World

Colombia asks Israel to extradite mercenary

Colombia asked Israel on Thursday to extradite former Israeli army Lt. Col. Yair Klein, who was convicted by a Colombian court and sentenced in absentia to nearly 11 years in prison for training drug lords' assassins in the late 1980s.

"The evidence (against Klein) is conclusive," Interior Minister German Vargas told a news conference, saying the formal request had been made in Tel Aviv by Colombia's embassy there. "For the Colombian government it is essential that this sentence is completed and that this citizen clarify his participation in the organization and training of these groups."

A spokesman for the Israeli Embassy in Bogota said it would have no comment on the extradition request. Colombia lacks an extradition treaty with Israel.

In Israel, Klein and his attorney told The Associated Press that Klein's life would be in danger if he were imprisoned in Colombia.

"Colombia is trying malevolently and without any legal basis to have Klein extradited even though he has done nothing wrong," said the lawyer, Mordechai Tzivin.

"They tried me in absentia. They are persecuting me. Everything they say is delusional," Klein told the AP.

He has threatened to reveal the names of senior Colombian officials he says invited him to organize military training in 1988-89 for what he said he understood to be peasants who were creating self-defense units to protect themselves against leftist rebel extortion and kidnapping.

But he refused in a December interview with the AP to name those officials. He also reiterated his claim he was unaware that the trainees included employees of cocaine lords including the late Pablo Escobar.

Klein was convicted in Colombia of criminal conspiracy in 2001 for organizing training by Israeli mercenaries in "military tactics and techniques" including bomb-making for gunmen employed by ranchers and drug traffickers.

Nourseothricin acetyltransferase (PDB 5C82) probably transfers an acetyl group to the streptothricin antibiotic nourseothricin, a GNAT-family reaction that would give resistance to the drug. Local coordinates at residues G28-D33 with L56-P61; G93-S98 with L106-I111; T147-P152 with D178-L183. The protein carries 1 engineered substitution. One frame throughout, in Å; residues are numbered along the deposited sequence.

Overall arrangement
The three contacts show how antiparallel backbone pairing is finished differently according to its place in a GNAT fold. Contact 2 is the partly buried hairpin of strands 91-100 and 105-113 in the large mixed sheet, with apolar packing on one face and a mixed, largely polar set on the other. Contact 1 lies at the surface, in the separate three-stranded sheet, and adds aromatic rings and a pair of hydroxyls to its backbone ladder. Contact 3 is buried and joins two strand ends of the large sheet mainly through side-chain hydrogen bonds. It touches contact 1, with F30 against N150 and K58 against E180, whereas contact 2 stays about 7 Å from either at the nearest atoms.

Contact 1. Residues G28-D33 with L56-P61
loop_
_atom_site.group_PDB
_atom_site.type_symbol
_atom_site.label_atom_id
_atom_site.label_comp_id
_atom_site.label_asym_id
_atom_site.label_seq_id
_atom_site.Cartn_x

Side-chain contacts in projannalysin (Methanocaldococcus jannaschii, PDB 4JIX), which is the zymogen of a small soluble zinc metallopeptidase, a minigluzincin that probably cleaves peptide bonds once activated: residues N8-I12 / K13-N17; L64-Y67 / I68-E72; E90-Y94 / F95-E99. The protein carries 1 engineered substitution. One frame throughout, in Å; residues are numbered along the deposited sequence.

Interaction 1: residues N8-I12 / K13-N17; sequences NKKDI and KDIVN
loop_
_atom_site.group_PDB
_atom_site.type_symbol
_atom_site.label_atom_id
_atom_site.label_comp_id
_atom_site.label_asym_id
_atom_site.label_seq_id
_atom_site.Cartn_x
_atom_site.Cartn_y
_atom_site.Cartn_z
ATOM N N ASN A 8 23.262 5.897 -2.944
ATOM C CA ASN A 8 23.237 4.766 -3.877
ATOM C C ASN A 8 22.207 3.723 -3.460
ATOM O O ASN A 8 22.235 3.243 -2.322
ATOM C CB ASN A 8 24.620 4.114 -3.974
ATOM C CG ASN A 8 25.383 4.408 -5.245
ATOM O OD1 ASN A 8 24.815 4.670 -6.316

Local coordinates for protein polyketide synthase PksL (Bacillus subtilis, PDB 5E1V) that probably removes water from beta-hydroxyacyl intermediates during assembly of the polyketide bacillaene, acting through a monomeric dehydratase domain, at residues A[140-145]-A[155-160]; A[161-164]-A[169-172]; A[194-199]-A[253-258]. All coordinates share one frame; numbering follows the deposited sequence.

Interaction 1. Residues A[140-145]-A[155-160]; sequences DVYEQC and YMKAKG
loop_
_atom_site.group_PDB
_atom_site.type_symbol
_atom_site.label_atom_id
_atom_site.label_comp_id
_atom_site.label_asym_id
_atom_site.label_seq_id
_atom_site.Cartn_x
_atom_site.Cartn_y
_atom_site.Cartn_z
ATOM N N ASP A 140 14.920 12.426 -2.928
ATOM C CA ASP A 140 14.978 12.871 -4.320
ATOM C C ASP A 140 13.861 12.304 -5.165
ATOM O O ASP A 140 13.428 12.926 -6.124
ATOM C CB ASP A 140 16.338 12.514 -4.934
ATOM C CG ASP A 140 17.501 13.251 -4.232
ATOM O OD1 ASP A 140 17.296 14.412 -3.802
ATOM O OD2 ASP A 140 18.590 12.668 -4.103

Some of the trainees would go on to commit some of Colombia's most heinous massacres.

As well, U.S. and British investigations determined two decades ago that Klein was also involved in smuggling 400 Galil assault rifles and 100 Uzi submachine guns bought from Israeli into Colombia in 1989 when his plans to create a mercenary-ran training camp on the Caribbean island of Antigua unraveled.

Nearly half of those weapons were found in December 1989 on the ranch of Colombian drug kingpin Gonzalo Rodriguez Gacha, who had just been slain after a massive manhunt.

Klein denies any involvement in the arms smuggling.

However, an Israeli court convicted him in 1991 of illegally selling military expertise to the Colombians without a license and the unlawful sale of equipment including weapons and night-gun scopes. He got a one-year suspended sentence and was fined $13,400.

Klein also spent 16 months in a Sierra Leone prison in 1999 for his alleged role in a guns-for-diamonds deal.

Vargas noted Thursday that Klein oversaw the military training of private armies at the very moment Colombia's far-right "paramilitary" militias were being formed.

Those militias — built in large part with drug-trafficking proceeds — have killed thousands and stolen millions of acres in land over the past three decades.

Arrested in Moscow in 2007, Klein spent three years in a Moscow prison on a Colombian extradition request before being freed in November after the European Court of Human Rights ruled that Colombia could not guarantee his physical safety owing to its poor human rights record.

Colombia disputes that contention.

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Associated Press Writers Cesar Garcia in Bogota and Amy Teibel in Israel contributed to this report.